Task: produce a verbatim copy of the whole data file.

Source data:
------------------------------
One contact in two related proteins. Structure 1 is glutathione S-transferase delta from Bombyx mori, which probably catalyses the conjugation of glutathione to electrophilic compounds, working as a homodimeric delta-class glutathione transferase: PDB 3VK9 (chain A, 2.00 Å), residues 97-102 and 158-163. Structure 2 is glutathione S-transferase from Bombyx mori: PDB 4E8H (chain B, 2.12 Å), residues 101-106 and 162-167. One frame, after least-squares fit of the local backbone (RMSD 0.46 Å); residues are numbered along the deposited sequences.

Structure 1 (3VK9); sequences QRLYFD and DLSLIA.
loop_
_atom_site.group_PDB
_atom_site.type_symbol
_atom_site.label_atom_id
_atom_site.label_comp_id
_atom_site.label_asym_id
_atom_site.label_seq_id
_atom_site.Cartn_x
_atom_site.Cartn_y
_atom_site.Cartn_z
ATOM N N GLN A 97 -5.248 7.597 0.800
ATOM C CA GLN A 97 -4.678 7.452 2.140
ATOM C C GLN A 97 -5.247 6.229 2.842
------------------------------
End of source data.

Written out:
One contact in two related proteins. Structure 1 is glutathione S-transferase delta from Bombyx mori, which probably catalyses the conjugation of glutathione to electrophilic compounds, working as a homodimeric delta-class glutathione transferase: PDB 3VK9 (chain A, 2.00 Å), residues 97-102 and 158-163. Structure 2 is glutathione S-transferase from Bombyx mori: PDB 4E8H (chain B, 2.12 Å), residues 101-106 and 162-167. One frame, after least-squares fit of the local backbone (RMSD 0.46 Å); residues are numbered along the deposited sequences.

Structure 1 (3VK9); sequences QRLYFD and DLSLIA.
loop_
_atom_site.group_PDB
_atom_site.type_symbol
_atom_site.label_atom_id
_atom_site.label_comp_id
_atom_site.label_asym_id
_atom_site.label_seq_id
_atom_site.Cartn_x
_atom_site.Cartn_y
_atom_site.Cartn_z
ATOM N N GLN A 97 -5.248 7.597 0.800
ATOM C CA GLN A 97 -4.678 7.452 2.140
ATOM C C GLN A 97 -5.247 6.229 2.842